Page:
26 Lesson Two: Get the Facts, Think it Through

27 Gather information…  Sort out rumor from fact  Double-check your sources  Is this a pattern or an incident?  Who else is facing this situation?  What happened the last time?

28 Lesson Two: Get the Facts, Think it Through Gather information, then critically assess the long-term impacts.  Test out your decisions  Rehearse aloud with a friend  If you have time, sleep on it  “If this…, then this…, then this….”

29 Lesson Two: Get the Facts, Think it Through Granite’s $1M shortfall

30 Lesson Two: Get the Facts, Think it Through Granite’s $1M shortfall Big 3 auto executives

31 Lesson Two: Get the Facts, Think it Through Granite’s $1M shortfall. Big 3 auto executives. “National Mandate” from voters

32 Lesson Two: Get the Facts, Think it Through “Respond in haste. Regret in sorrow.” “Ready. Fire. Aim.”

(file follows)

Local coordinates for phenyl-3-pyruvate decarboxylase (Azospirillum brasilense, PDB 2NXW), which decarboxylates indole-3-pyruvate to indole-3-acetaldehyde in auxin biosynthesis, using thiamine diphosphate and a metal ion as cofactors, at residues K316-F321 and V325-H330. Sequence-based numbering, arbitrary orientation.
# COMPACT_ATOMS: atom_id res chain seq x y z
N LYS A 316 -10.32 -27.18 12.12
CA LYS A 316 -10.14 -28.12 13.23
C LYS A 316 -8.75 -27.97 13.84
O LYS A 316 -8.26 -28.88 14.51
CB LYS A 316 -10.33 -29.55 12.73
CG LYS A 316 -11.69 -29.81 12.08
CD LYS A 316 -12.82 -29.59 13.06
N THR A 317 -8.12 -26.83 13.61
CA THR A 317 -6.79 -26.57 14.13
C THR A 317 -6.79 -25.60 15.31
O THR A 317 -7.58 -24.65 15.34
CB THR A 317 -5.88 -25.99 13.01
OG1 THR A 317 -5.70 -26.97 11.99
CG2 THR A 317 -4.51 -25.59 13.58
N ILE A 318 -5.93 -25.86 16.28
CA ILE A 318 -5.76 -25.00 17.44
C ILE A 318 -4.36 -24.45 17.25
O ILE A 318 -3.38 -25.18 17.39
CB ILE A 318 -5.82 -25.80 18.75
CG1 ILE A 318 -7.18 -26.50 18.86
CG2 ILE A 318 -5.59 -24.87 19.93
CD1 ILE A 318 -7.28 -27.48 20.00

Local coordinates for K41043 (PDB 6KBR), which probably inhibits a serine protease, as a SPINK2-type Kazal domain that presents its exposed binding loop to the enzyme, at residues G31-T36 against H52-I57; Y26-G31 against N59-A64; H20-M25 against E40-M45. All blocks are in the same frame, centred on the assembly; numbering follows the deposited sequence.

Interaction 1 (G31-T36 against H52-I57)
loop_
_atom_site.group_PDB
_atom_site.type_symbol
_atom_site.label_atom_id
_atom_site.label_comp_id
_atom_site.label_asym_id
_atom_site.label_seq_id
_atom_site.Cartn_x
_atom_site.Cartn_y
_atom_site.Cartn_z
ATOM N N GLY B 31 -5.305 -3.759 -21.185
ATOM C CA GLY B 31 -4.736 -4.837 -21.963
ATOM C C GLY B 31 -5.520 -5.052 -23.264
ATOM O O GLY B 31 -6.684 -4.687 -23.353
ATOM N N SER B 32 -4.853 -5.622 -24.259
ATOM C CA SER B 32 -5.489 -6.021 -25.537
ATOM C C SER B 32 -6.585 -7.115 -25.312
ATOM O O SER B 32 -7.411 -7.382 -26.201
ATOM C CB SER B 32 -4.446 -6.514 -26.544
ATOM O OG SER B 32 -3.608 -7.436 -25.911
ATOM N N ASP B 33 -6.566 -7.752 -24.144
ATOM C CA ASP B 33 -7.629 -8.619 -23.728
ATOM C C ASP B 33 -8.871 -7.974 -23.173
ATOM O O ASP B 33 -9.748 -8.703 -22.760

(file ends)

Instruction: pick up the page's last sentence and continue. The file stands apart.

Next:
33 Lesson Two: Get the Facts, Think it Through Have you ever worked for a leader who was impulsive and reactionary? What was it like?

34 Lesson Three: Hear Perceptions, Expand Your Base

35 DON’T:  Rely solely on your inner circle.  Create a “silo” of isolation.  Forget your customers.

36 Lesson Three: Hear Perceptions, Expand Your Base DO:  Hear from principals, teachers, parents, community, students.  Assess the perceptions of your various customers.  Review your assumptions.  Tap into the power of networking.

37 Lesson Three: Hear Perceptions, Expand Your Base EXAMPLES:  Personal examples  Lincoln example  Parliamentary coalitions  Obama example

38 Lesson Three: Hear Perceptions, Expand Your Base “The changing needs of customers is probably the one area of leadership most impacted by the current economic downturn and requires a leader to listen more intently than ever before.” --Dennis Dearden, AASA, 2010

39 Lesson Three: Hear Perceptions, Expand Your Base Think of a tough time when you left your comfort zone to gather perceptions beyond your immediate staff. --What was the result?

40 “The first task of a leader is to keep hope alive.” --Joe Batten Lesson Four: Keep the Hope Alive